What does Secular mean


Contrary to mid-twentieth century expectations, we are experiencing a global resurgence in religiosity. Religion has re-emerged as a political force in nearly every region and major world religion. Most of this religious revitalisation has taken place among fundamentalist movements, often in response to the inequalities and social destabilization of globalisation. It is particularly strong in the global south but is also seen in the culture wars within western democracies.

Holding to a progressive, or non-fundamentalist, faith in our time means facing criticism from both religious and non-religious voices. On one side, fundamentalists attack people of progressive faith for their failure to adhere to the truths of tradition. On the other side, militant secularists condemn all religion as dangerous, superstitious delusion. In these lectures, delivered at St Andrew’s on The Terrace in Wellington in 2007, under the auspices of the St Andrew’s Trust for the Study of Religion and Society, Professor Lloyd Geering charts a middle path, asserting that both fundamentalists and secularists have an inadequate understanding of the meaning of secular.

In academia, secularism has been used to refer both to the separation of church and state, and to the declining participation of people in organised religion. In popular speech, secular has come to mean anti-religious. Lloyd Geering reminds his readers of the etymology of ‘secular’, which refers to the period of life on this earth, in this time – in contrast to life in the age to come. He contends that it should never have come to mean opposition to religion.

With his inimitable ability to take us on whirlwind trips through religious history, Geering traces the process of secularisation. He sees within earlier forms of Judaism and Christianity, the seeds of secular thought emerging from the margins of previous dominant faith systems. He assures religious people that secular society is not a threat to faith, but is in fact essential for religious freedom. He also speaks to those who hold there is no longer a place for religion, reminding them that along with the freedoms of the secular, we need a ‘this worldly’ spirituality that will nurture the responsibilities that we have toward one another and the earth itself.

Humans continue to yearn for an understanding of life and for a meaningful path for living. Religious thinking and religious practice persist in the twentieth century in part as resistance to the forms of globalisation that render humans primarily as consumers. Progressive faith communities are those that ground this project in this time, and on this earth. They have a profound regard for nature and for the creation of just relationship. The sacred is no longer supernatural but deeply natural.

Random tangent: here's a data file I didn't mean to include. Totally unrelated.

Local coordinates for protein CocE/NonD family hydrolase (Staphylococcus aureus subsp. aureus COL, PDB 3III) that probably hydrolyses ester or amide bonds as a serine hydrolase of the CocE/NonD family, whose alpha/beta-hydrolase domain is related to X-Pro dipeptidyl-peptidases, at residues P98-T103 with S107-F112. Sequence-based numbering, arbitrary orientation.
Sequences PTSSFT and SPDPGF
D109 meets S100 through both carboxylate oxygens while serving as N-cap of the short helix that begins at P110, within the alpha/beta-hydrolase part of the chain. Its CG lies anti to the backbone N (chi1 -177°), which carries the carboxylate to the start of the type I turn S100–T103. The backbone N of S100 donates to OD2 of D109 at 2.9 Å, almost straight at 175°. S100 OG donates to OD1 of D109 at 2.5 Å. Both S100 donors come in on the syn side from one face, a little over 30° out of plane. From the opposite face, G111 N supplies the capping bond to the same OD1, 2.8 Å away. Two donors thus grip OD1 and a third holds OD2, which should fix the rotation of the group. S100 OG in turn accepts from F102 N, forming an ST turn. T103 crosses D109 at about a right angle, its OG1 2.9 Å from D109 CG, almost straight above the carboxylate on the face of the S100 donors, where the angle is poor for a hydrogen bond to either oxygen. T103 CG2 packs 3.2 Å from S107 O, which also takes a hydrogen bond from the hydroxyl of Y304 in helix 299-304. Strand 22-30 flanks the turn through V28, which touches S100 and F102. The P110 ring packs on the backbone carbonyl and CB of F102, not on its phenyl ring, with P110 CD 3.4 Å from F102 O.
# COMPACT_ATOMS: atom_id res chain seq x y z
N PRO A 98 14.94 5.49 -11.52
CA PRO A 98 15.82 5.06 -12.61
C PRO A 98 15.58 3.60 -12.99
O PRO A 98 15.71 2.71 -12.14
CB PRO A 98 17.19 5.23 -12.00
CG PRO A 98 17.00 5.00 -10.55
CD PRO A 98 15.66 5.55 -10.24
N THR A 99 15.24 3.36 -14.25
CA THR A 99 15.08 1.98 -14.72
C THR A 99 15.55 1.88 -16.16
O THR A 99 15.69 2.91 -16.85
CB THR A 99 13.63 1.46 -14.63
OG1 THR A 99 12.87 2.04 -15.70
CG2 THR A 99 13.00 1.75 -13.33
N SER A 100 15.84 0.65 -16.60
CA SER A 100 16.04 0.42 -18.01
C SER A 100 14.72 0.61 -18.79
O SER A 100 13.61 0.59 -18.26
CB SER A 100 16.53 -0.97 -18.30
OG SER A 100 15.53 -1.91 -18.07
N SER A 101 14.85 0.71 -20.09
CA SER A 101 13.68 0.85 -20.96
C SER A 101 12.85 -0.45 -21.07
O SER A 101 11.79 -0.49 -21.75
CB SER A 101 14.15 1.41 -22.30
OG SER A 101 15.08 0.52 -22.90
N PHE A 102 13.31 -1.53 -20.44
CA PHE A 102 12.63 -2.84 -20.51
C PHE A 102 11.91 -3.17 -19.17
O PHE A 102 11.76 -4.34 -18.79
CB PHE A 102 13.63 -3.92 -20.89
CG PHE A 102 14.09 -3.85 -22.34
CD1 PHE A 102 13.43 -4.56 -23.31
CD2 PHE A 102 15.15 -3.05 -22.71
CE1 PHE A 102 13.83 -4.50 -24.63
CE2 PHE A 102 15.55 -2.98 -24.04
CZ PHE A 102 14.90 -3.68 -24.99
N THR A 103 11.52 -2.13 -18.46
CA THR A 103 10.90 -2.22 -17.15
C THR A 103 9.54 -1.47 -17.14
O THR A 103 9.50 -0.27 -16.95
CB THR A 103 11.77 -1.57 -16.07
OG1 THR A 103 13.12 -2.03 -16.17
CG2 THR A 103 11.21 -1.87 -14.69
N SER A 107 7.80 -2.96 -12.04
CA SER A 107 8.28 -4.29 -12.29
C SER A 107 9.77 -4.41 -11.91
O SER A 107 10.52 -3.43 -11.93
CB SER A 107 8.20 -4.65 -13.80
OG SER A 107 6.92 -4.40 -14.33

These lectures are an inspiring resource for those who seek to be both secular and religious, i.e. to express faith and spirituality in ways that relate to our corporate life on earth. The St Andrew’s Trust, expresses again its thanks to Lloyd Geering, our theologian in residence, for his lucid analysis of religion and society, and especially for his willingness to share his work with others through the lectures and this publication.

Margaret Mayman is Chair of St Andrew's Trust for the Study of Religion and Society


In Praise of the Secular

by Lloyd Geering

Part 1 of 4


The title of this series, ‘In Praise of the Secular’ was suggested to me by that of a book written as long ago as 1509. It was called In Praise of Folly and was

written by Erasmus (1466–1536), the most famous scholar of the Renaissance. Although of Dutch origin, he lived and worked in many places in Europe. In fact, when he wrote that little book he was staying in London with Sir Thomas More, and the Latin title was an intended pun on his host’s name. (Moriae Encomium could be taken to mean ‘in praise of folly’ or ‘in praise of More’.) Although he wrote this 150-page work in a week, it had been forming in his mind while travelling on horseback from Italy to England.

A man of many humours …

The book is a witty satire in the form of a long address by a personified Folly. By this means Erasmus engaged in a merciless critique of church practices, monastic activities, and scholastic theology. For example, he says of the monks (of whom he had himself been one), ‘they bray like donkeys in church, repeating by rote the psalms they have not understood, imagining they are charming the ears of their heavenly audience with infinite delight’.

Because it was intended as a bit of light-hearted tomfoolery (not even Erasmus ever regarded it highly), the book enabled him to say things about church life that he could not even have hinted at in a serious dissertation. But his words had the same effect as those of the little boy of the fairy tale who exclaimed, ‘The emperor has no clothes on’. In the end, ironically, this little satire became his most famous work.